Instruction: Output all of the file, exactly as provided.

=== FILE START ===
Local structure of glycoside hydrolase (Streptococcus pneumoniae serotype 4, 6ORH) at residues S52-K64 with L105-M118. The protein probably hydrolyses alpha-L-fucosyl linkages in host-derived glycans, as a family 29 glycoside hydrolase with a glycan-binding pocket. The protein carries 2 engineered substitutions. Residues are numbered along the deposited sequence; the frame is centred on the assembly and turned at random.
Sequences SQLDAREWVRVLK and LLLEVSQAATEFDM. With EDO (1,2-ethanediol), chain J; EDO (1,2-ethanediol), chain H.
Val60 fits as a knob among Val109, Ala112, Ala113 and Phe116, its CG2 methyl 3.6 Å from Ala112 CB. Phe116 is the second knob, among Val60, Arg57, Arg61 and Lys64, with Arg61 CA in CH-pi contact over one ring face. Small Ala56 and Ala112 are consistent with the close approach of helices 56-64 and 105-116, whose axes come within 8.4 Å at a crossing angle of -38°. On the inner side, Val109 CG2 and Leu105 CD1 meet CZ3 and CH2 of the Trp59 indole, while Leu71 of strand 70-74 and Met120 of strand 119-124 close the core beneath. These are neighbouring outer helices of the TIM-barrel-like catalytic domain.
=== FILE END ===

Local structure of glycoside hydrolase (Streptococcus pneumoniae serotype 4, 6ORH) at residues S52-K64 with L105-M118. The protein probably hydrolyses alpha-L-fucosyl linkages in host-derived glycans, as a family 29 glycoside hydrolase with a glycan-binding pocket. The protein carries 2 engineered substitutions. Residues are numbered along the deposited sequence; the frame is centred on the assembly and turned at random.
Sequences SQLDAREWVRVLK and LLLEVSQAATEFDM. With EDO (1,2-ethanediol), chain J; EDO (1,2-ethanediol), chain H.
Val60 fits as a knob among Val109, Ala112, Ala113 and Phe116, its CG2 methyl 3.6 Å from Ala112 CB. Phe116 is the second knob, among Val60, Arg57, Arg61 and Lys64, with Arg61 CA in CH-pi contact over one ring face. Small Ala56 and Ala112 are consistent with the close approach of helices 56-64 and 105-116, whose axes come within 8.4 Å at a crossing angle of -38°. On the inner side, Val109 CG2 and Leu105 CD1 meet CZ3 and CH2 of the Trp59 indole, while Leu71 of strand 70-74 and Met120 of strand 119-124 close the core beneath. These are neighbouring outer helices of the TIM-barrel-like catalytic domain.